Businesswoman Janet Lim Napoles is believed to be the brains behind the multi-billion peso Priority Development Assistance Fund barrel scam.
The STAR/Michael Varcas, File
Napoles in custody despite 'erroneous' inclusion in GCTA release list
Kristine Joy Patag ( - September 12, 2019 - 11:57am

MANILA, Philippines — Plunder convict Janet Lim Napoles remains in correctional facility despite her inclusion in a list of prisoners set for early release because of the good conduct and time allowance, the Department of Justice said Thursday.

Justice Undersecretary Markk Perete, spokesperson for the department, told reporters that the DOJ has asked the BuCor to explain Napoles’ inclusion in the list of nearly 2,000 inmates who may walk free soon.

Perete also stressed that Napoles “remains at the Correction Institution for Women” and has not been released.

ABS-CBN first reported that Napoles was part of the list, which noted that her sentence, supposedly for rape, expired on Nov. 12, 2018.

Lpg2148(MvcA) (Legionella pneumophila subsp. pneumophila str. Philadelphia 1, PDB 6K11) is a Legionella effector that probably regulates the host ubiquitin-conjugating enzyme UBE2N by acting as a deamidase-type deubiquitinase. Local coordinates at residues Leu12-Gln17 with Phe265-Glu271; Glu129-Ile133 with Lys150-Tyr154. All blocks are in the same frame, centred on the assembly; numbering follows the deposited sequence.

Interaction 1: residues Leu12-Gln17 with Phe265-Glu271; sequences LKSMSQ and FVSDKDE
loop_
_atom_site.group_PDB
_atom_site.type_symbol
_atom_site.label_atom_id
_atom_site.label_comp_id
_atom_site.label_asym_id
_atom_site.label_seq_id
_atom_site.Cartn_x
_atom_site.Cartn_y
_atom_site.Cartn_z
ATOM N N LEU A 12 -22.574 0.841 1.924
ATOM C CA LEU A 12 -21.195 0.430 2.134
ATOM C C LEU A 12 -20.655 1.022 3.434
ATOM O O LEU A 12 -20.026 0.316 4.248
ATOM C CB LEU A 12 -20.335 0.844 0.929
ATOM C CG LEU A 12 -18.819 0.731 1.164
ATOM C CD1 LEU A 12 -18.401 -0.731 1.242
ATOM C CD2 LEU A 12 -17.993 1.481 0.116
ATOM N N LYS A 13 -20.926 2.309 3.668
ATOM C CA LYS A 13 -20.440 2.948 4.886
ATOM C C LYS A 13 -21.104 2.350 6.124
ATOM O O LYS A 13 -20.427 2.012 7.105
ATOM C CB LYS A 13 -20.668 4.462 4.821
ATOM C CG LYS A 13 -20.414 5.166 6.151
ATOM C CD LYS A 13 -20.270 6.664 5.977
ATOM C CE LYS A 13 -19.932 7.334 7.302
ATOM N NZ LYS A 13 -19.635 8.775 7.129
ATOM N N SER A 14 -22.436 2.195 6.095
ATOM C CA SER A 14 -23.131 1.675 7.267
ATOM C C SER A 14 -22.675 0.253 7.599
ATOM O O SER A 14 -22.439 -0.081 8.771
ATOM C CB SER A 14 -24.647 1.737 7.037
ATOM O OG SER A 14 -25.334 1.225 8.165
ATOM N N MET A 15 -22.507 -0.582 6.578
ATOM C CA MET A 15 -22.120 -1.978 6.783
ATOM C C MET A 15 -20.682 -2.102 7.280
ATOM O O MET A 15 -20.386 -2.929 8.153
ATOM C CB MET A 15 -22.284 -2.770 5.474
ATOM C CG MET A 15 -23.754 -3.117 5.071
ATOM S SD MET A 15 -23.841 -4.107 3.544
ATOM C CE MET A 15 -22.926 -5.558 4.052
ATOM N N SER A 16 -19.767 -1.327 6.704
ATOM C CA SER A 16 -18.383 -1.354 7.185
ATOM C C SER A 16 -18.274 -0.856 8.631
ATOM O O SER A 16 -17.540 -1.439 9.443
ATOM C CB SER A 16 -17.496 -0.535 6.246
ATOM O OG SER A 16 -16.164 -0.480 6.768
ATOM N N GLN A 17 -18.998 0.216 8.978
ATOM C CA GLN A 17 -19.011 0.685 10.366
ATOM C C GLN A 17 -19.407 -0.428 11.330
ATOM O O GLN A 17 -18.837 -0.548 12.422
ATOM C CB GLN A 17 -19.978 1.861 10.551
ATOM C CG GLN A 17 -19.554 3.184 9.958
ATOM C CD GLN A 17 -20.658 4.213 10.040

Napoles is believed to be the brains behind the multibillion-peso Priority Development Assistance Fund barrel scam.

She was convicted of plunder, and is still facing a string of criminal cases at the Sandiganbayan related to the pork barrel scam.

RELATED: Sandiganbayan orders Janet Napoles’ transfer to Correctional

Clerical errors?

Sen. Richard Gordon, chair of the Senate’s Blue Ribbon Committee, also brought the error-riddled list up at the resumption of the Senate's inquiry into the GCTA law.

FOLLOW: LIVE: Senate probe into GCTA law, blocked release of Antonio Sanchez – Day 4

Gordon pointed out that there were inmates whose names were listed twice, while others were listed with wrong crimes.

BuCor Documentations and Record Section chief Ramon Roque, who is currently suspended from service, said that the list was made in haste.

“Yung list na yan, mabilisan pong pinagawa samin. Magpe-presscon po kasi,” he said.

(We compiled that list in haste because we were going to hold a press conference)

Roque said that he already asked the “computer section” of the BuCor who told him that some names appeared twice.

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